This is a blog post from News Three's Michael Oder sharing his thoughts on the death of two Bryan Firefighters from over the weekend.
It’s not very often a story or situation hits so close to home for me. The fire at the Knights of Columbus hall in Bryan, and the tragic loss of two firefighters, strikes at my core.
My father is a firefighter.
He has been my entire life. He was a firefighter before I was born and, I imagine, he always will be. He’s also an EMT and Captain of a fire boat for the Port of Houston Fire Department. In my eyes, he’s a hero. All dads are heroes in their son’s eyes. First responders are heroes in their own right.
The nightmare that unfolded late Friday into Saturday morning is one most firefighters and their families dread. It’s a nightmare that I’ve had before. A phone call, or knock on the door, in the middle of the night. There’s been an accident... something's happened.
Two families lost a husband, a father, a son, a brother, in one day. I can’t imagine that pain. To be honest, I don’t want to. It scares me. There’s no amount of sympathy that can combat pain that deep. It reminds me that, given different circumstances, my father could have responded to a fire that night, or any night.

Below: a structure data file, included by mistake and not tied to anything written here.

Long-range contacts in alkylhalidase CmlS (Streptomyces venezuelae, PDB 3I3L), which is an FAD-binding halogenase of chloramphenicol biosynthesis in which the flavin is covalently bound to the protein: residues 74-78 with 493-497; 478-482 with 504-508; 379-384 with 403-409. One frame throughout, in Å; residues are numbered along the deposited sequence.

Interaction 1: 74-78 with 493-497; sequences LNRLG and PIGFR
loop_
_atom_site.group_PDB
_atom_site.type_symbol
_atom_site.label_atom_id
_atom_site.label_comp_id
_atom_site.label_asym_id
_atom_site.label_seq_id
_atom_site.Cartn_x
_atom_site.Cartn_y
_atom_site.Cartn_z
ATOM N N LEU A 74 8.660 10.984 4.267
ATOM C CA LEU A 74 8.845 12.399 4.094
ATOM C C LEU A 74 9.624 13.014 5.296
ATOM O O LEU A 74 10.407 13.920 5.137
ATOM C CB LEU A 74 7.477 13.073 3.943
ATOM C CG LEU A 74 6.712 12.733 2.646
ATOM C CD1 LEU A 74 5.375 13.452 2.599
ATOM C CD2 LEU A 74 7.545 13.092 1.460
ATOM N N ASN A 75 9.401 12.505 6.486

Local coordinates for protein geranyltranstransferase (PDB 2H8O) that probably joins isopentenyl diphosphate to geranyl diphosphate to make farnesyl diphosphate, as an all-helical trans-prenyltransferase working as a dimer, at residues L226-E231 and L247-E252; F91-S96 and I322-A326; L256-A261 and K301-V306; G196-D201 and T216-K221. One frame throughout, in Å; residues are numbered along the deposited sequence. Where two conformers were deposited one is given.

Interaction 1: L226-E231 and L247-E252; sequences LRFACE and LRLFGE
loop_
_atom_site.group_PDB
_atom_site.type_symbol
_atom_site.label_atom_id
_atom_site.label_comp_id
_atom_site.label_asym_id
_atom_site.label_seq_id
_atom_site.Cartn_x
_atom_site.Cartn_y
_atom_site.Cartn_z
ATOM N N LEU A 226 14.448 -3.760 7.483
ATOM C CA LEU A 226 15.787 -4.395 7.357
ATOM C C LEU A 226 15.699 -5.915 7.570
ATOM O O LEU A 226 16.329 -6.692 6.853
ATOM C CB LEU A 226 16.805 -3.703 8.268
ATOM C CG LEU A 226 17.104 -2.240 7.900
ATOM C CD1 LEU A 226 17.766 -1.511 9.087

The pain felt by the Wallace and Pickard families will last well past this weekend. It will be an empty seat at the dinner table, a missing face in the crowd at a sporting event or school function, a holiday absent of a familiar smiling face.
For Mitch Moran and Ricky Mantey, the two firefighters recovering, the pain is different. Their lives, altered in a moment, left them with scars, both physical and emotional. Recovery doesn’t end when they are released from the hospital.
A firefighter’s family is a proud family. They know the sacrifice their loved ones made is not in vain. As a community, our charge is to support those families. Yes, in the immediate future, with food and prayers and hugs, but also a year from now. Ten years from now, twenty years from now. When Eric Wallace’s youngest is old enough to hear stories about her father. When Greg Pickard’s grandchildren see photos of him on the wall and ask what he was like. Those are times when we have to be there.
Our commitment will have to be a lifetime of never forgetting. Our commitment will have to be a lifetime of happy memories and shared moments of joy. Our commitment will have to be a lifetime of trying to understand the desire these men and women have to run toward the fire and not away from it. We must do these things until the end of our watch.
Only then will we know the job is done.
God bless Eric Wallace. God bless Greg Pickard. God watch over Mitch Moran and Ricky Mantey, Jr., and may God continue to watch over and bless our community.